Gaston v. Board Of Education Of The City Of Chicago

Filing 27

MEMORANDUM Opinion and Order signed by the Honorable Virginia M. Kendall on 7/31/2017. Defendant's Motion to Dismiss Counts III, IV, VI, VII, and XIII is granted in part and denied as to Counts I and II. Mailed notice(lk, )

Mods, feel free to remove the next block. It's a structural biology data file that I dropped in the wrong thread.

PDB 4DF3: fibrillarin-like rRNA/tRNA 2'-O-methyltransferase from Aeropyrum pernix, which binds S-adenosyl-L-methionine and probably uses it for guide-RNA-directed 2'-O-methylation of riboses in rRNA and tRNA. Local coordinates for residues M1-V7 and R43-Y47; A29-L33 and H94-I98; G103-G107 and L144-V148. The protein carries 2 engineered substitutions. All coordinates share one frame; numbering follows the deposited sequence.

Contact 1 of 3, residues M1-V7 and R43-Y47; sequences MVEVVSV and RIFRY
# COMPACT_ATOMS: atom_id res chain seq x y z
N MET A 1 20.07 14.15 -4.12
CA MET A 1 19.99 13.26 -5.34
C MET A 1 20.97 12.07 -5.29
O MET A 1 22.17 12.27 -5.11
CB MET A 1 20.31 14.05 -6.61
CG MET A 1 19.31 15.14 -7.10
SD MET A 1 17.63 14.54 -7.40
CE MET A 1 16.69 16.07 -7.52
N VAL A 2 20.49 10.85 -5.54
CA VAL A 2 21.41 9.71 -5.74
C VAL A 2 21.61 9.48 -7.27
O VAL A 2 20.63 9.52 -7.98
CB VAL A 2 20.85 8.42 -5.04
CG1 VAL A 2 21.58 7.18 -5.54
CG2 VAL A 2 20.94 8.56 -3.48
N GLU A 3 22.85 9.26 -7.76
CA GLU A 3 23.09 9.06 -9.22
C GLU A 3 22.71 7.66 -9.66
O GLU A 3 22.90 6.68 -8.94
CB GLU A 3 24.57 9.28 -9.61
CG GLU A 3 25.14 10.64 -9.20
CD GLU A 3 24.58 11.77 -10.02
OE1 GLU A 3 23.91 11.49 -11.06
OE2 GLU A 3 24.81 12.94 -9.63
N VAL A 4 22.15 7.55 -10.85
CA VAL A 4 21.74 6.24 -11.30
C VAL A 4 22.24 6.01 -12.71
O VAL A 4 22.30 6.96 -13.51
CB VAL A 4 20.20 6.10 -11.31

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IN THE UNITED STATES DISTRICT COURT FOR THE NORTHERN DISTRICT OF ILLINOIS EASTERN DIVISION ) ) ) ) ) ) ) ) ) ) JOCELYN GASTON, Plaintiff, v. BOARD OF EDUCTION OF THE CITY OF CHICAGO Defendant. 17 C 1024 Judge Virginia M. Kendall MEMORANDUM OPINION AND ORDER Plaintiff, Jocelyn Gaston (“Gaston”), a 57-year old African-American female and longtime Chicago Public School teacher, sued her employer, Defendant Board of Education of the City of Chicago (“the Board”), for various types of employment discrimination pursuant to Title VII of the Civil Rights Act of 1964, and the Age Discrimination in Employment Act (“ADEA”), including hostile work environment (Counts I, II), unequal terms and conditions of employment (Counts III, IV), retaliation (Counts V, VIII, IX, X, XI, XII), and adverse employment action (Count VI, VII). Gaston also brought a claim for the intentional infliction of emotional distress (Count XIII). Pursuant to Rule 12(b)(6), the Board moves to dismiss all of Gaston’s claims except for those alleging unlawful retaliation. For the reasons stated below, the Board’s Motion to Dismiss is granted in part and denied in part. FACTS The Court takes the following allegations as true, as it is required to do at the motion to dismiss stage. See Firestone Fin. Corp. v. Meyer, 796 F.3d 822, 826 (7th Cir. 2015). Gaston, a 57-year-old African American teacher at Charles H. Wacker Elementary School, has been employed by the Board since 1986. (Dkt. 1 ¶¶ 4, 5, 8.) The Board oversees approximately 660 1 schools, including Wacker Elementary. (Id. ¶ 5.) Gaston alleges that between 2014 and 2016, Ekaterini Panagakis (“Panagakis”),Wacker’s principal, harassed her in a variety of ways due to her age and race. She also alleges that Panagakis retaliated against her for filing various grievances.1 Specifically, Gaston alleges that as a result of her age and race, Panagakis gave Gaston her first poor performance rating in more than 25 years. (Id. ¶ 10.) Due to the poor performance review, Gaston was required to participate in a Professional Development Plan (“PDP”) for one year and when she needed a performance score of 285 to move off of the PDP, Panagakis gave Gaston a score of 284.05 points. (Id. ¶¶ 10-13.) Gaston also alleges that Panagakis purposely heaped excessive amounts of assignments on her due to her race and age (id. ¶ 11), required that she take lunch at 10:00 am, when no Caucasian teacher at the school was directed to take lunch that early (id. at ¶¶ 17-18), and put a copy of Time Magazine with the headline “Rotten Apples: It’s Nearly Impossible to Fire a Bad Teacher” inside Gaston’s mailbox, an act that Gaston interpreted as intimidating and harassing. (Id. ¶¶ 12-13.) At a meeting with other school personnel present, Panagakis told Gaston she “failed” a student and refused to engage in the Response to Intervention Process for the student. (Id. ¶ 19.) Panagakis also allegedly harassed Gaston due to her age and race when she sent her an email about her jury duty summons, (id. at ¶ 20), and emailed Gaston requesting a meeting regarding a verbal confrontation with another employee, and then provided Gaston with a Pre-Meeting Notice regarding “VERBAL ABUSE.” (Id. at ¶¶ 21-23.) Gaston has also incorporated various IDHR complaints into her complaint, one of which alleged that Panagakis directed Gaston to lead literacy classes, for which she was not qualified. (Dkt. 1-1 at 2.) 1 The Board does not challenge Gaston’s retaliation claims. As a result, there is no need to recite facts that solely relate to those counts. 2 Lastly, on January 26, 2016, one of Gaston’s students closed his finger in a door and had to be taken to the hospital. (Id. ¶ 37.) The following day, Gaston filed an incident report per school policy. Three days later, Panagakis issued Gaston a pre-meeting notice regarding “failure to file an incident report.” (Id. ¶ 39.) Upon receiving the notice, Gaston did not feel well and took a moment to collect herself in the classroom’s closet. (Id. ¶ 40.) Panagakis followed her into the closet and demanded the pre-meeting notice back. (Id. ¶ 41.) After the incident, Gaston went to the doctor and was told that she might have had a small stroke, which resulted in constant ringing in her ear. (Id. ¶ 43.) STANDARD OF REVIEW When considering a motion to dismiss under Rule 12(b)(6), the Court accepts as true all facts alleged in the complaint and construes all reasonable inferences in favor of the plaintiff. Firestone Fin. Corp., 796 F.3d at 826. To properly state a valid claim, the complaint must contain a “short and plain statement of the claim showing that the pleader is entitled to relief.” Fed. R. Civ. P. 8(a)(2). A plaintiff need not allege all facts involved in the claim and certainly does not need to include evidence. Tamayo v. Blagojevich, 526 F.3d 1074, 1081 (7th Cir. 2008). However, in order to survive a motion to dismiss for failure to state a claim, the claim must be supported by facts that, if taken as true, at least plausibly suggest that the plaintiff is entitled to relief. See Bell Atlantic Corp. v. Twombly, 550 U.S. 544, 127 S.Ct. 1955, 1974 (2007). To determine whether a complaint meets this standard, the “reviewing court must draw on its judicial experience and common sense.” Ashcroft v. Iqbal, 556 U.S. 662, 678, 129 S.Ct. 1937 (2009). Conclusory statements and abstract recitations of the elements of a cause of action, however, will not help a complaint survive a Rule 12(b)(6) motion. Swanson v. Citibank, N.A., 614 F.3d 400, 405 (7th Cir. 2010). 3 DISCUSSION I. Title VII and ADEA Claims Title VII of the Civil Rights Act of 1964 makes it unlawful to discriminate against an employee based on race, color, religion, sex or national origin. 42 U.S.C. § 2000e-2. Similarly, the ADEA generally protects workers over the age of forty from age-based discrimination. 29 U.S.C. § 623. Due to their substantive similarities, when examining ADEA claims for discrimination and hostile work environment, courts frequently look to the law interpreting similar claims under Title VII. See Levin v. Madigan, 692 F.3d 607, 620 n.5 (7th Cir. 2012) (“Title VII is certainly useful in interpreting substantive provisions of the ADEA”); see, e.g., Bader v. Air Line Pilots Ass'n, 113 F. Supp. 3d 990, 994 (N.D. Ill. 2015). The Board argues that Gaston’s hostile work environment and discrimination claim related to being forced to eat lunch at 10 a.m. should be dismissed because they are conclusory and deficient, primarily because Plaintiff engaged in “shotgun pleading” by asserting forty factual allegations and then incorporating those facts into her various counts, without specifically identifying which facts relate to each count. (Dkt. 19 at 3.) The Board also argues that Gaston has failed to allege any adverse actions in relation to all of her non-retaliation discrimination claims. Although courts discourage shotgun pleading, if “there is “enough clarity to determine what Plaintiffs seek to hold,” the court may decide the motion to dismiss on the basis of whether Plaintiffs have adequately stated a valid claim, rather than requiring them to re-plead their claims again. See, e.g., Chriswell v. Vill of Oak Lawn, No. 11 C 00547, 2013 WL 5903417, at *5 (N.D. Ill. Nov. 4, 2013) aff'd sub nom. Chriswell v. O’Brien, 570 Fed.Appx. 617 (7th Cir. 2014). 4 Here, based on the allegations in Gaston’s complaint and considering that Gaston’s IDHR complaints are incorporated into and attached to her complaint, there is sufficient clarity to determine which allegations relate to each count. In fact, the Board’s motion to dismiss succinctly identifies which allegations relate to each claim. (See Dkt. 19 at 6.) As such, the Court will address the Board’s Motion to Dismiss on the merits. In Counts I and II, Gaston alleges that she was subjected to a hostile work environment. To state a Title VII or ADEA2 hostile work environment claim, a plaintiff must allege that (1) she was subject to unwelcome harassment; (2) the harassment was based on her protected status; (3) the harassment was severe or pervasive so as to alter the conditions of employment and create a hostile or abusive working environment; and (4) there is a basis for employer liability. Huri v. Office of the Chief Judge of the Circuit Court of Cook Cty., 804 F.3d 826, 833-34 (7th Cir. 2015). To rise to the level of a hostile work environment, conduct must be sufficiently severe or pervasive to alter the conditions of employment such that it creates an abusive relationship. Alexander v. Casino Queen, Inc., 739 F.3d 972, 982 (7th Cir. 2014). This test is “sometimes phrased . . . differently, replacing the first prong—that the employee was subject to unwelcome harassment—with the requirement that the work environment was ‘both subjectively and objectively offensive.’” Cole v. Bd. of Trs. of N. Ill. Univ., 838 F.3d 888, 896 n.6 (7th Cir. 2016) (quoting Yancick v. Hanna Steel Corp., 653 F.3d 532, 544 (7th Cir. 2011)). In support of her hostile work environment claim, Gaston alleges that on the basis of her race and age, Panagakis verbally insulted her, sent her emails to attend baseless disciplinary meetings, forced Gaston to perform work functions which she was not qualified to perform, gave Panagakis a poor rating, loaded her with excessive assignments, and sent her a harassing email 2 The Seventh Circuit has assumed, without deciding, that plaintiffs may bring hostile work environment claims under the ADEA and has analyzed those claims using the same standard as Title VII hostile work environment claims. See Bennington v. Caterpillar Inc., 275 F.3d 654, 660 (7th Cir. 2001). 5 about jury duty. (Dkt. 1-1 at 2.) These allegations sufficiently state a claim for hostile work environment, especially when considering that “it is premature at the pleadings stage to conclude just how abusive [plaintiff's] work environment was.” Huri, 804 F.3d at 834. See Carlson v. CSX Transp., Inc., 758 F.3d 819, 830 (7th Cir. 2014) (reversing dismissal of constructive discharge claim, which requires higher showing of harassment than hostile work environment, where the complaint included allegations of “regular belittlement, unfair criticism, and unduly poor assessments.”). In addition to her hostile work environment claims, Gaston also alleges that Panagakis discriminated against her on the base of her race and age when she was directed Gaston to take her lunch break at 10 a.m., while non-black employees were not forced to take their lunch break so early (Counts III and IV) and that Panagakis discriminated against her based on her race and age when she issued Gaston a written disciplinary warning on June 24, 2015 (Counts VI and VII). The bar for surviving a motion to dismiss in employment discrimination cases is a low one. At the most basic level, “[a] complaint that identified ‘the type of discrimination’ the plaintiff thought occurred, ‘by whom, . . . and when’ was ‘all [the plaintiff] needed to put in her complaint.’” Huri, 804 F.3d 826 at 833 (quoting Swanson, 614 F.3d at 405). A “complaint alleging [race] discrimination need only aver that the employer instituted a (specified) adverse employment action against the plaintiff on the basis of [his race].” Lavalais v. Village of Melrose Park, 734 F.3d 629, 633 (7th Cir. 2013) (citation omitted). In the discrimination context, an employment action is adverse when it involves “a significant change in employment status,” Boss v. Castro, 816 F.3d 910, 917 (7th Cir. 2016) (quoting Andrews v. CBOCS W., Inc., 743 F.3d 230, 235 (7th Cir. 2014)), and is “more 6 disruptive than a mere inconvenience or an alteration of job responsibilities.” Nichols v. S. Ill. Univ.-Edwardsville, 510 F.3d 772, 779 (7th Cir. 2007) (quoting Rhodes v. Ill. Dep't of Transp., 359 F.3d 498, 504 (7th Cir. 2004)). Adverse employment actions typically fall into one of three categories: “(1) termination or reduction in compensation, fringe benefits, or other financial terms of employment; (2) transfers or changes in job duties that cause an employee's skills to atrophy and reduce future career prospects; and (3) unbearable changes in job conditions, such as a hostile work environment or conditions amounting to constructive discharge.” Barton v. Zimmer, Inc., 662 F.3d 448, 453–454 (7th Cir. 2011). Counts III and IV, which allege that Panagakis discriminated against Gaston by directing her to eat lunch at 10 a.m., do not state a plausible claim because they fail to assert any cognizable adverse employment action. At most, directing Gaston to eat lunch at 10 a.m. is the type of mere inconvenience that the Seventh Circuit has repeatedly held does not rise to the level of an actionable adverse employment action. Indeed, the Seventh Circuit has held that changing an employee’s schedule without more, is not a materially adverse employment action. See Hoffman-Dombrowski v. Arlington Int'l Racecourse, Inc., 254 F.3d 644, 654 (7th Cir. 2001); Grube v. Lau Indus., Inc., 257 F.3d 723, 728 (7th Cir. 2001) (“When an employee's pay, job title, and responsibilities remain the same, a change in the employee's “working hours certainly does not rise to the level of an adverse employment action.”). Washington v. Ill. Dep't of Revenue, the sole case cited by Gaston in support of Counts III and IV does not alter this conclusion. In Washington, the Seventh Circuit found that when an employer knows of and exploits an employee’s vulnerabilities in the retaliation context, “a reassignment that does not affect pay or promotion opportunities” can become materially adverse. 420 F.3d 658, 662 (7th Cir. 2005). Putting aside the differences between adverse 7 actions in retaliation and discrimination cases, based on the allegations in her Complaint, Washington does not fit Gaston’s allegations. Gaston has failed to articulate that she had an idiosyncratic vulnerability, has not alleged that Panagakis knew about any such vulnerability, and does not explain how eating lunch at 10 a.m. would exploit that vulnerability. Other than citing Washington, Gaston asserts in a conclusory fashion that eating an early lunch “significantly altered Mrs. Gaston’s daily working conditions” and “was meant to dissuade Mrs. Gaston from seeking redress for age and race discrimination.” (Dkt. 20 at 5.) Putting these bald assertions aside, Gaston again incorrectly recites the definition of an adverse action in retaliation cases, which is broader than the controlling definition for adverse employment actions in discrimination cases. Whittaker v. N. Illinois Univ., 424 F.3d 640, 648 (7th Cir. 2005). In discrimination cases, adverse employment actions are confined to tangible impacts with respect to an employee’s compensation, terms, conditions, or privileges of employment. Gaston’s bald assertions of adversity, without more, cannot save Counts III and IV. She has failed to allege how the terms or conditions of her employment were altered in a tangible way from having to eat an early lunch. Similarly, Gaston also alleges that her receipt of a single written disciplinary warning on June 24, 2015, was an adverse employment action. Gaston argues, without support, that “just one” written warning can be adverse because a warning could impact her ability to be promoted and transfer to a new school. (Dkt. 20 at 6.) As discussed above, to be adverse, the action must materially alter the terms and conditions of employment, not just have the potential to alter the terms of employment. Although a disciplinary warning can be materially adverse if it resulted in an “immediate, albeit non-economic, consequence” such as ineligibility for a promotion, transfer, or advantageous increase in responsibilities,” Gaston has failed to allege how the June 8 24, 2015 warning had a tangible adverse impact on the conditions of her employment. The Seventh Circuit has routinely reject similar claims. Whittaker v. N. Illinois Univ., 424 F.3d 640, 648 (7th Cir. 2005) (finding that plaintiff’s “negative evaluation, written warnings, and placement on ‘proof status’” were not adverse employment actions because they failed to result in tangible job consequences); Lucas v. Chicago Transit Auth., 367 F.3d 714, 731 (7th Cir. 2004) (finding that plaintiff failed to adequately allege adverse employment action because there was no “tangible job consequence accompanying the reprimand”); Longstreet v. Ill. Dep't of Corrections, 276 F.3d 379, 384 (7th Cir. 2002) (holding that plaintiff's “negative performance evaluations and being required to substantiate that her absences from work were illness-related . . . did not result in tangible job consequences and therefore are not adverse employment actions actionable under Title VII”). II. Intentional Infliction of Emotional Distress (Count XIII) In addition to her Title VII and ADEA claims, Gaston has also alleged a claim for intentional infliction of emotional distress (“IIED”). In support, Gaston alleged that the Board engaged in extreme and outrageous conduct in subjecting her to a hostile work environment, retaliation, falsely accusing her of child abuse, and by confronting her in a closet. (Dkt. 1 ¶ 115.) The Board has moved to dismiss Gaston’s IIED claim because her IIED claim is preempted by the Illinois Worker’s Compensation Act (“IWCA”) and the Illinois Human Rights Act (“IHRA”). In the alternative, the Board argues that Gaston’s IIED count fails to state a claim. The IWCA provides the exclusive recovery against employers for Illinois workers accidentally injured in the course of their employment. Luna v. U.S., 454 F.3d 631, 634 (7th Cir. 2006). To avoid the application of the IWCA’s exclusivity provision Gaston must demonstrate that her injury: “‘(1) was not accidental[,] (2) did not arise from his or her employment, (3) was 9 not received during the course of employment or (4) was noncompensable under the [Workers' Compensation] Act.’” Ulm v. Mem'l Med. Ctr., 2012 IL App (4th) 110421, ¶ 55 (quoting Collier v. Wagner Castings Co., 81 Ill.2d 229, 237 (1980)); see also Hunt-Golliday v. Metro. Water Reclamation Dist. of Greater Chicago, 104 F.3d 1004, 1016 (7th Cir. 1997). In this case, the determinative issue is whether the injury was accidental or not. The IWCA’s definition of “accidental” is a term of art. Even “injuries inflicted intentionally upon an employee by a co-employee are ‘accidental’ within the meaning of the Act, since such injuries are unexpected and unforeseeable from the injured employee's point of view. Such injuries are also accidental from the employer's point of view, at least where the employer did not direct or expressly authorize the co-employee to commit the assault. Meerbrey v. Marshall Field & Co., 139 Ill. 2d 455, 463 (1990). The IWCA’s exclusivity provision, however, does not extend to injuries that the employer or its alter ego intentionally inflicted upon the employee or those that which were expressly authorized by the employer. Id. at 464. Here, there are no allegations that the Board directly inflicted any injury upon Gaston or expressly authorized any injury. Instead, Gaston argues that Panagakis acted as the Board’s alter ego because “when working at Charles H. Wacker Elementary School, the buck stopped with Principal Panagakis.” (Dkt. 20 at 7.) When determining if Panagakis acted as the Board’s alter ego, we must consider: (1) her dominance in the Board; (2) whether Panagakis has an ownership interest in the Board; and (3) whether the Panagakis “speaks for” the Board in that she has final decision making authority. Thompson-Adams v. Renzenberger, Inc., No. 10 C 54, 2010 WL 1229380, at *2 (N.D. Ill. Mar. 25, 2010) (quotation omitted). Gaston has not made any allegations that could plausibly lead to the conclusion that Gaston was the Board’s alter ego. Gaston does not allege that Panagakis had any influence or dominance in the Board. In fact, she does not allege that Panagakis had any 10 influence over the Board whatsoever. The second element in the alter ego test is inapplicable in this case, as the Board is a public entity. Lastly, Gaston does not allege that she has final decision making authority in relation to the Board. In fact, she argues the opposite, arguing that Panagakis maintained some control over the school but that the Board “exercised a substantial degree of control over Plaintiff’s terms and conditions of employment and abused their authority over Plaintiff when they subjected her to such abuse.” (Dkt. 1 ¶ 117.) Furthermore, it is far from clear that Gaston could ever successfully allege that Panagakis was the Board’s alter ego. In fact, district courts within this district have repeatedly held that principals and other school administrators are not the alter egos of school boards, including the Chicago School Board. See, e.g., Frazier v. Bd. of Educ. of City of Chicago, No. 03 C 0755, 2003 WL 21510328, at *6 (N.D. Ill. June 27, 2003) (finding that argument that principal was the Board’s alter ego was “without merit”); Rhodes v. Deere, No. 90 C 20336, 1991 WL 352612, at *8 (N.D. Ill. Oct. 18, 1991) (school district superintendent was not alter ego of board of education); Brandt v. Bd. of Educ. of City of Chicago, 420 F. Supp. 2d 921, 937 (N.D. Ill. 2006), aff'd, 480 F.3d 460 (7th Cir. 2007) (“The Board's Rules, however, do not confer the authority for principals to make city-wide policy decisions.”).3 3 Because the issue of IWCA preemption is dispositive, the Court need not to address the Board’s other arguments in detail. Even if the IWCA did not preclude Gaston’s IIED claim, however, on the facts alleged, Gaston’s IIED claim would fail. The IHRA would likely preempt the majority of her IIED-related allegations, as many of them are “inextricably linked” to her discrimination and retaliation claims because absent the allegations of civil rights violations, there is no independent basis for imposing liability on the Board. See Maksimovic v. Tsogalis, 177 Ill. 2d 511, 519, 687 N.E.2d 21, 24 (1997). Any remaining claims, like alleged verbal abuse, do not rise to the level of “extreme and outrageous” conduct needed to succeed on an IIED claim. Van Stan v. Fancy Colours & Co., 125 F.3d 563 (7th Cir. 1997). 11 CONCLUSION For the foregoing reasons, the Board’s Motion to Dismiss Counts III, IV, VI, VII, and XIII is granted and denied as to Counts I and II. ____________________________________ Hon. Virginia M. Kendall United States District Judge Date: July 31, 2017 12